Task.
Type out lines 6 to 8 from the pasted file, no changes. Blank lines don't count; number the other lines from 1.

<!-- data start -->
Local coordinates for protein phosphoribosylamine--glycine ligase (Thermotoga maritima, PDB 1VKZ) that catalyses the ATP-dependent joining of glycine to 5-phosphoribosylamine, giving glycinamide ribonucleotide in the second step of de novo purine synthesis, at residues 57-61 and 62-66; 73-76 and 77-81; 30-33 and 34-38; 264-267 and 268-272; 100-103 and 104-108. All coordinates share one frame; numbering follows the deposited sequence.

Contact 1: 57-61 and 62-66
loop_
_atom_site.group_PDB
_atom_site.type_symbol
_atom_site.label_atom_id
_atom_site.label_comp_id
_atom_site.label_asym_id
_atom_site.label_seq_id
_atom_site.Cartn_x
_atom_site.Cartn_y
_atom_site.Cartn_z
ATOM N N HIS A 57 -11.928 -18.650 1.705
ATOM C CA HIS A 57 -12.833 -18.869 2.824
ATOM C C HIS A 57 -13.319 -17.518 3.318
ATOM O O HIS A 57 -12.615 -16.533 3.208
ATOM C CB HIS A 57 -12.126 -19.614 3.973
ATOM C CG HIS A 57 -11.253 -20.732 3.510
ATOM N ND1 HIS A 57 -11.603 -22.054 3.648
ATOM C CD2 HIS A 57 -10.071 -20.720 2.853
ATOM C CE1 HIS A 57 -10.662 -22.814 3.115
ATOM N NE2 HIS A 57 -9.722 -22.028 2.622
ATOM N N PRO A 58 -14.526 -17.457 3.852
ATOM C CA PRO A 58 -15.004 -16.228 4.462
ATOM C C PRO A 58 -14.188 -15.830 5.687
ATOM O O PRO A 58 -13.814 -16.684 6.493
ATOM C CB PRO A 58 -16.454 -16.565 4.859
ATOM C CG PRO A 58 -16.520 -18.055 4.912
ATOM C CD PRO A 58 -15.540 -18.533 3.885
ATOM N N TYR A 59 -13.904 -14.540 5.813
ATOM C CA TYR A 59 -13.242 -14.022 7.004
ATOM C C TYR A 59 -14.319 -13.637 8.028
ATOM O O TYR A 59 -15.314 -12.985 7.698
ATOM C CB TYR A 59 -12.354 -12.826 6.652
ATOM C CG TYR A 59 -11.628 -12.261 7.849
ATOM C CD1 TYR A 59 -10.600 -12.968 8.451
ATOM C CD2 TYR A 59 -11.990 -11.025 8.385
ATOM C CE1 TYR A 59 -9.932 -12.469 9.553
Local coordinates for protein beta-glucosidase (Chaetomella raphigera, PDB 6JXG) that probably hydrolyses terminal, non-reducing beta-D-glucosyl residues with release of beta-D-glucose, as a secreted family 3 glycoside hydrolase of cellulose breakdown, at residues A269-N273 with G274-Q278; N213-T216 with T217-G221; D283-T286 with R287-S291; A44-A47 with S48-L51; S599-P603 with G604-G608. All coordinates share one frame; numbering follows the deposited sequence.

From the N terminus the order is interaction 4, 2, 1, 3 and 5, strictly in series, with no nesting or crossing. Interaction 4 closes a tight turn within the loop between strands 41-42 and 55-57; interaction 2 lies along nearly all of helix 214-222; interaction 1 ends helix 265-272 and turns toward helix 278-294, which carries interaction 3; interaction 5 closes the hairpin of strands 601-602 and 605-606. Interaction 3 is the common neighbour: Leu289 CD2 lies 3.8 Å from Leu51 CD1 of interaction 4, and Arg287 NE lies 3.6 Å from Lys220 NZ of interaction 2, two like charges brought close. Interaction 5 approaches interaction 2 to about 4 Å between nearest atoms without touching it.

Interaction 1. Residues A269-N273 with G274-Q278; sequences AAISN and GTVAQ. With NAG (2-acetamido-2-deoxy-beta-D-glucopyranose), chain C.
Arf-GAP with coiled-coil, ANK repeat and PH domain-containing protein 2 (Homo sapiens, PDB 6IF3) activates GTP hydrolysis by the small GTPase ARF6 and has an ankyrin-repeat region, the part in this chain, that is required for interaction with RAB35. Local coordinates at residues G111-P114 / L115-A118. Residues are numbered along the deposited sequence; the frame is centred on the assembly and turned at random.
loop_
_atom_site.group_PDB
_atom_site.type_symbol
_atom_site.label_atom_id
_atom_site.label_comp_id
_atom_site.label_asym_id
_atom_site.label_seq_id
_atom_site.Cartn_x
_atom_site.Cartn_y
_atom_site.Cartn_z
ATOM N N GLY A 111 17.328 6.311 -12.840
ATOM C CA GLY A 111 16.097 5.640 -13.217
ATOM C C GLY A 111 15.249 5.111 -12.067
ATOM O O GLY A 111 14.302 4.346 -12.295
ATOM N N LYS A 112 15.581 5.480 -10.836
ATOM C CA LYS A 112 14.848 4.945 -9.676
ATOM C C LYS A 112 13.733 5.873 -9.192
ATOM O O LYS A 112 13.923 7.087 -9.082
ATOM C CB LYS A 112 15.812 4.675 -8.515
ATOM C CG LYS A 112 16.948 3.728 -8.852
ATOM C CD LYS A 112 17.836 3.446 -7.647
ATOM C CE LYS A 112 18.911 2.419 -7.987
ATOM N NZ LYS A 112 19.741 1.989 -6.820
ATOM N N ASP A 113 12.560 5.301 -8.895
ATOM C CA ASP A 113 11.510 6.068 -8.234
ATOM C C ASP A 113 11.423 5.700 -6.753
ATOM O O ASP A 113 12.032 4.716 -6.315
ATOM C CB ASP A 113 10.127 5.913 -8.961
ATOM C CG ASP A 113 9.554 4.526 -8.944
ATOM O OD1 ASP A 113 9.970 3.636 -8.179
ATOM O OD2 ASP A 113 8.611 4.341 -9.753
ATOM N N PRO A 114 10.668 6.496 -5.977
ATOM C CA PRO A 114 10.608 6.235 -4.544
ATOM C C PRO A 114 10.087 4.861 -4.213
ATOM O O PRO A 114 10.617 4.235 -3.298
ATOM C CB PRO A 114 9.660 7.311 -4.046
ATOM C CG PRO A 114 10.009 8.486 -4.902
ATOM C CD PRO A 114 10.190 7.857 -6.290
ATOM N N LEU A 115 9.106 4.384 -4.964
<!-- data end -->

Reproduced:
_atom_site.label_atom_id
_atom_site.label_comp_id
_atom_site.label_asym_id